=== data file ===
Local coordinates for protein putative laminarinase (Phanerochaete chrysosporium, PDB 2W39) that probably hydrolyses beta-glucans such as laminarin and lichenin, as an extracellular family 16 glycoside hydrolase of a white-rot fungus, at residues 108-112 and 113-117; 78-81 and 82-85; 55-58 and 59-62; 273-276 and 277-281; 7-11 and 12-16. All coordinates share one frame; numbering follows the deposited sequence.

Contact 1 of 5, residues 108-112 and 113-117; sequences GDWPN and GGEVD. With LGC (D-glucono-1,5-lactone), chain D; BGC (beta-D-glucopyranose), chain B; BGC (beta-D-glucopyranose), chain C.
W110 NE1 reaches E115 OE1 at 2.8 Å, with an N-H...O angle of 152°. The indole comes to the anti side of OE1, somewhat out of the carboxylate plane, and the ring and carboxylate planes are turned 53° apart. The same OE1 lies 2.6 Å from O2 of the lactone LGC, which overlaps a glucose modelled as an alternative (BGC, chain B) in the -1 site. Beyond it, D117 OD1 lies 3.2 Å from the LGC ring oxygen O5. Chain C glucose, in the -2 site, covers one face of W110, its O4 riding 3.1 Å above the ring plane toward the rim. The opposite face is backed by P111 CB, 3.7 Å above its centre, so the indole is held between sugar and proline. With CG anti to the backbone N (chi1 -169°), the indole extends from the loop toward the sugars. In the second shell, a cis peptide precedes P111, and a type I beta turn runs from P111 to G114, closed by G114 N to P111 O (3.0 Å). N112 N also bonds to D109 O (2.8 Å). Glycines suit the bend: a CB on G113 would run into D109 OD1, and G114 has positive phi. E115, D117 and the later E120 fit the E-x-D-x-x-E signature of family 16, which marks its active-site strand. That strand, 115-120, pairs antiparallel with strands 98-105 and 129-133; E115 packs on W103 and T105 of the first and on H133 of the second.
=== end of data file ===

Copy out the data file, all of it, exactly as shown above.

Local coordinates for protein putative laminarinase (Phanerochaete chrysosporium, PDB 2W39) that probably hydrolyses beta-glucans such as laminarin and lichenin, as an extracellular family 16 glycoside hydrolase of a white-rot fungus, at residues 108-112 and 113-117; 78-81 and 82-85; 55-58 and 59-62; 273-276 and 277-281; 7-11 and 12-16. All coordinates share one frame; numbering follows the deposited sequence.

Contact 1 of 5, residues 108-112 and 113-117; sequences GDWPN and GGEVD. With LGC (D-glucono-1,5-lactone), chain D; BGC (beta-D-glucopyranose), chain B; BGC (beta-D-glucopyranose), chain C.
W110 NE1 reaches E115 OE1 at 2.8 Å, with an N-H...O angle of 152°. The indole comes to the anti side of OE1, somewhat out of the carboxylate plane, and the ring and carboxylate planes are turned 53° apart. The same OE1 lies 2.6 Å from O2 of the lactone LGC, which overlaps a glucose modelled as an alternative (BGC, chain B) in the -1 site. Beyond it, D117 OD1 lies 3.2 Å from the LGC ring oxygen O5. Chain C glucose, in the -2 site, covers one face of W110, its O4 riding 3.1 Å above the ring plane toward the rim. The opposite face is backed by P111 CB, 3.7 Å above its centre, so the indole is held between sugar and proline. With CG anti to the backbone N (chi1 -169°), the indole extends from the loop toward the sugars. In the second shell, a cis peptide precedes P111, and a type I beta turn runs from P111 to G114, closed by G114 N to P111 O (3.0 Å). N112 N also bonds to D109 O (2.8 Å). Glycines suit the bend: a CB on G113 would run into D109 OD1, and G114 has positive phi. E115, D117 and the later E120 fit the E-x-D-x-x-E signature of family 16, which marks its active-site strand. That strand, 115-120, pairs antiparallel with strands 98-105 and 129-133; E115 packs on W103 and T105 of the first and on H133 of the second.